The precarious state of U.S. bridges and the significance of infrastructure monitoring systems were highlighted by the Interstate 35W bridge collapse
The precarious state of U.S. bridges and the significance of infrastructure monitoring systems were highlighted by the Interstate 35W bridge collapse in Minneapolis, officials from Applied Sensor Research and Development Corp. contend. Aiming to monitor public structures with tiny wireless sensors, they have entered a Maryland Industrial Partnerships contract with University of Maryland Civil Engineering Professor Dr. Dimitrios Goulias to test sensors that measure temperature, a key factor in concrete’s stability throughout its lifespan.
Hardening at the wrong temperature can cause concrete to become unstable and crack, creating safety hazards and expensive repairs. During the Chesapeake Bay Bridge renovation in 2002, officials spent $60 million on general repairs that included repaving with concrete. According to The Washington Post, the new pavement began to crack shortly thereafter, and an additional $7 million was funneled into the project. Later, inspections proved that the cracking was a result of low curing temperatures.
Many current structural heath inspection processes, particularly in the U.S., are completely manual and labor intensive, contends Jacqueline Hines, president of Annapolis, Md.-based ASR&D. The sensors we are developing will provide a continuous wireless monitoring capability.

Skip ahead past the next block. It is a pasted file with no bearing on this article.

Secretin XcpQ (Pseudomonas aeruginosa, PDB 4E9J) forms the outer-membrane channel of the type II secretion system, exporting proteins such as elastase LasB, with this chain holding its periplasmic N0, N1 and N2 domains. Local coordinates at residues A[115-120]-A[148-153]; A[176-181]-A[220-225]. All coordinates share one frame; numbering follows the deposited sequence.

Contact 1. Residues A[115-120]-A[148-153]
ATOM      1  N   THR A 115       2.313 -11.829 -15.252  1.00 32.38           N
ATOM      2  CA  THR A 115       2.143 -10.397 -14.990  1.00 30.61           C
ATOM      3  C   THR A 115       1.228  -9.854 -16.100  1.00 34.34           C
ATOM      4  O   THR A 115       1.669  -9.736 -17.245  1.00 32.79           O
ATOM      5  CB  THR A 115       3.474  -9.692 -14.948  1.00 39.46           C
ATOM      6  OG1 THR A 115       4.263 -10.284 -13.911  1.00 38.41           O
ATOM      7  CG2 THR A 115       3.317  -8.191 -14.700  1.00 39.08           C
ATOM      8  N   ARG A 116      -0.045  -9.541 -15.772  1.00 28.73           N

Workers embed the sensors in a structure before concrete is poured. The sensors then relay temperature measurements to a software program that provides strength predictions and thermal gradients. Depending on the readings, construction workers can insulate or cool the structure as it hardens to maintain optimal temperatures. The team will study how the sensors work in differing concrete mixes on current construction sites, either on or nearby campus. Further, Prof. Goulias and ASR&D staff will study how construction equipment, such as cranes and front loaders, affect the wireless signal of the sensors.
Throughout a structure’s service life, the wireless sensors, lasting 30 to 40 years or longer, also monitor temperature changes due to environmental factors or incidents such as vehicle fires or explosions. If a vehicle fire or an explosion occurs in a tunnel or a bridge, our sensors can monitor how hot the concrete gets. Concrete exposed to extremely high temperatures can become almost sand-like and lose its structural integrity, says Hines.
Temperature is not the only indicator for concrete failure: crucial instigators can include stresses in the form of reinforcement corrosion, vibrations and traffic loads. Hines notes that her company is investigating other types of sensors to monitor such factors, using these devices as well to provide a wireless link to interface with other sensor technologies.